The ATLAS experiment has many different pieces, and each piece measures different aspects of the collisions provided by the accelerator. The piece that I work on is called the Liquid Argon Calorimeter. A calorimeter is a device that measures energy. Ours is called the “Liquid Argon” (abbreviated to “LAr”) calorimeter because liquid argon is the substance inside the detector that lets us know that particles passed through it. As particles from the LHC collisions enter the argon, they ionize the argon and we can infer the energy of the particles from the ions they left behind. Argon is usually a gas at room temperature, but the gas would not be dense enough to help us measure the energy well. We have to cool the argon to -186 degrees Celsius (about -300 degrees F) to use it in ATLAS! If you want to learn more about how the calorimeter works, I recommend this video which explains many of the ATLAS subsystems with great illustrations. There are actually four different types of liquid argon calorimeters used in ATLAS, but they share many of the same tools and challenges, so all the people working on those detectors form the “Liquid Argon Calorimeter Group” within ATLAS.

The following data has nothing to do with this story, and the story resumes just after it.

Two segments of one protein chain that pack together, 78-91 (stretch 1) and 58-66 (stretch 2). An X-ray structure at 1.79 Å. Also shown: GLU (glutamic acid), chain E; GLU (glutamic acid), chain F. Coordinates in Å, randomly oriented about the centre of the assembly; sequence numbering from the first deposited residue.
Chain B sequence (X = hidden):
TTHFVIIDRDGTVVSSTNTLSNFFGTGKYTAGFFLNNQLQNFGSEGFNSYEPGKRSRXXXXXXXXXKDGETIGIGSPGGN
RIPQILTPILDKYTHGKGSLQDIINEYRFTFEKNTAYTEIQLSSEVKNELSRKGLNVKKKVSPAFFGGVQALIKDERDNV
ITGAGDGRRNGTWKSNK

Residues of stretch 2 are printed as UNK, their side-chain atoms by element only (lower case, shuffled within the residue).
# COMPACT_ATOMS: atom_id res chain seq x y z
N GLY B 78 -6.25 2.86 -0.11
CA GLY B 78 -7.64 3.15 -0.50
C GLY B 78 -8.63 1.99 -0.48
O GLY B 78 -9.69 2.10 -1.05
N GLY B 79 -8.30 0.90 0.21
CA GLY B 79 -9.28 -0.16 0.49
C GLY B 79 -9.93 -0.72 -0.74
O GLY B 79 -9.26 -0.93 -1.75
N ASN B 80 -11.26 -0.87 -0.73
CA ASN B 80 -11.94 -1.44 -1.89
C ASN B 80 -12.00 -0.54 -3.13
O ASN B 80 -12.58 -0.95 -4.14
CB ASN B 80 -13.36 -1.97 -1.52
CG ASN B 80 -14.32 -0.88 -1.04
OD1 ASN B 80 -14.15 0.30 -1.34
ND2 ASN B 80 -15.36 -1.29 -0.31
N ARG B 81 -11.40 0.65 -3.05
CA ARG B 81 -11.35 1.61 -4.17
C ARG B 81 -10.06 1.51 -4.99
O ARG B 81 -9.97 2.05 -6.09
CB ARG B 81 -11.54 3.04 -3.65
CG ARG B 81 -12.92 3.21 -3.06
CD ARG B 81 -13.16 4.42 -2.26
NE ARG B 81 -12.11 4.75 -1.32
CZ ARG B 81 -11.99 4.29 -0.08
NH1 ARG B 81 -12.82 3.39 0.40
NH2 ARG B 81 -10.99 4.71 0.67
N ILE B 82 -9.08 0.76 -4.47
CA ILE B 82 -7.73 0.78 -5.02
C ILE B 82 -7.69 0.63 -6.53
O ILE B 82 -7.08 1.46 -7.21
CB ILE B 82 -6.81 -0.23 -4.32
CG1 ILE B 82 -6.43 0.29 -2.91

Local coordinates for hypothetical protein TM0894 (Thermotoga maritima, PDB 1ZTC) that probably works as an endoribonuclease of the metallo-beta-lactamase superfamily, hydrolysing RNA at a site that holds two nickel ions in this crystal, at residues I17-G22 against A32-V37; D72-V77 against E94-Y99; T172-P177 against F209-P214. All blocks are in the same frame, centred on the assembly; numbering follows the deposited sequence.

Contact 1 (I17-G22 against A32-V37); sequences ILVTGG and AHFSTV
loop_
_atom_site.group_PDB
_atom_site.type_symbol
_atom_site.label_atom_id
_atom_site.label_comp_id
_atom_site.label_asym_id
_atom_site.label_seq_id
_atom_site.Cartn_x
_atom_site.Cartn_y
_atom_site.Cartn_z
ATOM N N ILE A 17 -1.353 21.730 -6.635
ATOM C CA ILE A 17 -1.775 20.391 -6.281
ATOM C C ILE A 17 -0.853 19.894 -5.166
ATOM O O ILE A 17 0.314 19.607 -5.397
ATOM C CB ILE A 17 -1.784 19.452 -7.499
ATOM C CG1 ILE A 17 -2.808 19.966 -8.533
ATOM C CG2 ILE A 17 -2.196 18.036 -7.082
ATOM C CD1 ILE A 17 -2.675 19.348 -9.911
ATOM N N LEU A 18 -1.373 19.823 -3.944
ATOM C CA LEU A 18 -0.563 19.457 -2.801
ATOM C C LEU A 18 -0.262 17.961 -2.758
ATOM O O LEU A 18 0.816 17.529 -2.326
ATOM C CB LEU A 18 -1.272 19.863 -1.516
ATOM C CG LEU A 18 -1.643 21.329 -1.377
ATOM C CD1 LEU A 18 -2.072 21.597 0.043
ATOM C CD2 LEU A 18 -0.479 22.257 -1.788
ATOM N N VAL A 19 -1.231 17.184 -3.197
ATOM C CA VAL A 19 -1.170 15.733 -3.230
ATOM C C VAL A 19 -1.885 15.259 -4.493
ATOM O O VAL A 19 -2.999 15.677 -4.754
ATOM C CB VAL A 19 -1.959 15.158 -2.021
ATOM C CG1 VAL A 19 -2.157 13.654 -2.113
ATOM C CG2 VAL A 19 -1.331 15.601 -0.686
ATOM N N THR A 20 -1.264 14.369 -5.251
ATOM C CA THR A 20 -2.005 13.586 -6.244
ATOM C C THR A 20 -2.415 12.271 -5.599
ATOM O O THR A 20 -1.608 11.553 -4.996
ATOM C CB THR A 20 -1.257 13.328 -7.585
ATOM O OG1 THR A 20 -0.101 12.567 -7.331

People who work on these calorimeters get together every few months to share their progress and make plans for the future. The same thing is done for other systems of ATLAS: there is a “muon detector week” and an “inner detector week” and then there are weeks for all of ATLAS to get together. Usually these weeks are at held at CERN, but once a year, they may be held outside CERN. The outside-of-CERN weeks give one of the groups a chance to show their colleagues around their home town. It also gives people from that area a break from travelling all the way to CERN. Being away also allows/forces people to get away from their usual offices, tasks, and social circles at CERN. There are scheduled talks, and a lot of other important and useful discussions take place over coffee (or mint tea!) or lunch or dinner while people are away
from home, together.

This week, our Liquid Argon Calorimeter colleagues from Morocco have invited us all to meet in Marrakech. We’ll have four days of meetings on different topics relating to the calorimeters, and then a free day at the end of the week for exploring. There will be a big dinner one night with Moroccan food — I’m looking forward to that!